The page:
• For transparent: [width, height, bpp|128, transparent col, pixel data...]
  • For transparent with 16 bit palette: [width, height, bpp|64|128, transparent col, col0_lo, col0_hi, col1_lo, col1_hi, ..., pixel data...]

Multiple frames

An image can contain multiple frames of the same size (eg for an animation). To do this just ensure that the image bitmap contains all the frames one after the other, then specify the frame when drawing with Graphics.drawImage: g.drawImage(img, x, y, { frame : n });.

To generate an image like this, the easiest way is to use the Image Converter with the images tiled vertically one after the other, and then change the width. As an example, if you want to store 10, 64x64px images:

  • Arrange all images vertically into one bitmap, 64x640px
  • Load this into the image converter, choose Image Object as the output, and convert
  • Change the height field in the output from 640 to 64

It is also possible to create an image with frames in an image string, but you would have to modify the height in the image string (second byte):

var tmp = atob("......"); // decode the image
E.toArrayBuffer(tmp)[1]=64; // or whatever you image height is
print(btoa(tmp)); // re-encode as base64

Note: For this to work, each frame of the image must contain a multiple of 8 bits - eg. (width * height * bpp) & 7 == 0.

Creating images

You can:

  • Specify images manually (as above)
  • Use Graphics.createImage to specify a 1 bit image in a more compact, readable way:
var img = Graphics.createImage(`

 X   X


X      X
  • Use Graphics.asImage to create these images from an existing Graphics instance.

  • Upload images to your board's storage (and convert at the same time) with the Web IDE's Storage button.

  • Use our online Image Converter to convert an image into Base64-encoded JavaScript that can be pasted into your code.

  • Load bitmaps directly (eg. from an SD card) with the BMPLoader module:

var img = require("BMPLoader").load(require('fs').readFileSync("foo.bmp"));
g.drawImage(img, 10, 10);

Beware: Microcontrollers don't have much memory - even a small 128x128 pixel 8 bit image may be too big to fit in Espruino's memory!


You can then simply draw images to the screen wherever you want:

g.drawImage(img, 10, 10);
// or draw an image directly from Storage
g.drawImage(require("Storage").read("myimage.img"), 10, 10);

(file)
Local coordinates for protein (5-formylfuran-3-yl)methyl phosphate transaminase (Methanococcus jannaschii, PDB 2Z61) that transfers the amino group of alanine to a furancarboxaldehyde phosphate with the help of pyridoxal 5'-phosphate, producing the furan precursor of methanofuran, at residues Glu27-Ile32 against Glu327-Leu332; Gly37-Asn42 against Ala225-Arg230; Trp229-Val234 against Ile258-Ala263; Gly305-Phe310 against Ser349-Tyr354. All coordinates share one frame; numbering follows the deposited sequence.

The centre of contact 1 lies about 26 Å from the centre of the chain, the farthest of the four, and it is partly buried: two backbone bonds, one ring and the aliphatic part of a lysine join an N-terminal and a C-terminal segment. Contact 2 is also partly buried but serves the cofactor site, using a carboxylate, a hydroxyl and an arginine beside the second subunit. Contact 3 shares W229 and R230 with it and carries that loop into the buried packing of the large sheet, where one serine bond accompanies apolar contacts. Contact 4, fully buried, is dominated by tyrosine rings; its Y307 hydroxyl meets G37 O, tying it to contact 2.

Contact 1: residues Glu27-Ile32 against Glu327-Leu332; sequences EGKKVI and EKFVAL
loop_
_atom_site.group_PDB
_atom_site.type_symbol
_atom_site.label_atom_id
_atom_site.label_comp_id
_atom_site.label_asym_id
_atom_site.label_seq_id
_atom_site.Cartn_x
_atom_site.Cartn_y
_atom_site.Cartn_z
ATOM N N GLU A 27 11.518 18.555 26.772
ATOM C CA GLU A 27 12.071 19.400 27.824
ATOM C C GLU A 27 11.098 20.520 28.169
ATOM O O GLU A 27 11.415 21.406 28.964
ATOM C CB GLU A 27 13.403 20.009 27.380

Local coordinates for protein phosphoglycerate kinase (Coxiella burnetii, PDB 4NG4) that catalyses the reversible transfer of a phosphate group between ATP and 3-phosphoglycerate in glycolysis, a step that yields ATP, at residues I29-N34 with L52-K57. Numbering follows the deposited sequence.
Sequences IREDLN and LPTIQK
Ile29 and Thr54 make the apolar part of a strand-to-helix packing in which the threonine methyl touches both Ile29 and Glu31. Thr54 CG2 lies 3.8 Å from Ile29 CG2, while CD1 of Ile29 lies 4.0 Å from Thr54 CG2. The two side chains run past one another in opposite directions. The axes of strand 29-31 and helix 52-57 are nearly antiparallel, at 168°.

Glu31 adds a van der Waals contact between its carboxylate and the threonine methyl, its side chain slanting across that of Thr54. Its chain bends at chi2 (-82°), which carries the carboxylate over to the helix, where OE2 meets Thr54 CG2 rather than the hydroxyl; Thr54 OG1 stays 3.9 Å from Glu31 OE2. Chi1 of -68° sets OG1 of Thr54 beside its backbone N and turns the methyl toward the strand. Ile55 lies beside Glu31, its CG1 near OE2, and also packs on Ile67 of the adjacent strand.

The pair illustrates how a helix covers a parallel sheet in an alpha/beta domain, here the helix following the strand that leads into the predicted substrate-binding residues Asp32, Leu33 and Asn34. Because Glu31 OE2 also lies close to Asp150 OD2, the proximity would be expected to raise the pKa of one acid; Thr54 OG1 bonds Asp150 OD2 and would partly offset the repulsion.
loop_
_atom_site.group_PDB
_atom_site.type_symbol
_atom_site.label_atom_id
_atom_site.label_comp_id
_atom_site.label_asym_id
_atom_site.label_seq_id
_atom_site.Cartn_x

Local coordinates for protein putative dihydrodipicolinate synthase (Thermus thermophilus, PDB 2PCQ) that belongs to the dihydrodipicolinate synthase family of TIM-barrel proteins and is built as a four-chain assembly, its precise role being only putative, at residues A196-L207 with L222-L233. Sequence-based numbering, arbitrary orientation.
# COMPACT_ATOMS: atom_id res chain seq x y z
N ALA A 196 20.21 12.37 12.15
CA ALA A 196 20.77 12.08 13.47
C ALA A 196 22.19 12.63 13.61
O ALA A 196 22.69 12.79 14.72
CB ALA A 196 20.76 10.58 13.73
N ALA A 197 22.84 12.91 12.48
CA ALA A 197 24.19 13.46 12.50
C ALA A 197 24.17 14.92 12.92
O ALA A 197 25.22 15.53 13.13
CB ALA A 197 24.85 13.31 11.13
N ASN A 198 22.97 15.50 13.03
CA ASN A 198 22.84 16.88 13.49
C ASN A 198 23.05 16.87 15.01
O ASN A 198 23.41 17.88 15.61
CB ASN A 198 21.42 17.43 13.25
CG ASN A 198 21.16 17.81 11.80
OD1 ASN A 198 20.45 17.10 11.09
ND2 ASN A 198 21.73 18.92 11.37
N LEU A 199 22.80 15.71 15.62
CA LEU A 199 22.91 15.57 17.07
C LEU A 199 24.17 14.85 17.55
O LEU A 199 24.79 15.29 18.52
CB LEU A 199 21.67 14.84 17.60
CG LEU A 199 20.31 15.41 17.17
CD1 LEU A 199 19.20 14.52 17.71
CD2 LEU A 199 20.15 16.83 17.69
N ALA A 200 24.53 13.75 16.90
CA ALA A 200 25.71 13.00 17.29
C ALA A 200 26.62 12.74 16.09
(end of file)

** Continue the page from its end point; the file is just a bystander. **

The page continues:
// draw an image twice the size
g.drawImage(img, 10, 10, {scale:2});
// draw a large, rotated image
g.drawImage(img, 10, 10, {scale:1.5, rotate:Math.PI/4});

If you use a single-bit image, the foreground and background colors will be used instead of the image's colours. Otherwise the color data will be copied directly so it's an idea to use a bitmap of the same bit depth as your display.

See the reference for Graphics.drawImage for more information...

Creating an image via command-line

The easiest solution is to use our online Image Converter.

Or you can use command-line tools locally to create a raw image that can be uploaded separately. It's best to install ImageMagick. Then you can type commands like:

# Create a 24 bit RGB image called output.raw
convert myimage.png rgb:output.raw

# Create a 24 bit, 16x16 pixel RGB image called output.raw
convert myimage.png -resize 16x16\! -depth 8 rgb:output.raw

# Create an 8 bit, 16x16 pixel Greyscale image called output.raw
convert myimage.png -resize 16x16\! -depth 8  gray:output.raw

# Create a 1 bit, 16x16 pixel black and white image called output.raw
# Note this one only works if your image is a multiple of 8 pixels wide
convert myimage.png -resize 16x16\! -depth 1  gray:output.raw

On Linux, you can type base64 --wrap=0 myfilename.raw to convert the raw file to base64 - or on other platforms you can use the File Converter webpage.

Once you've got the base64 encoded image, simply decode it with atob and create an ArrayBuffer from it. For instance this is the Espruino logo:

var img = {
  width : 32, height : 32, bpp : 1,
  transparent : 0,

Tutorials using Graphics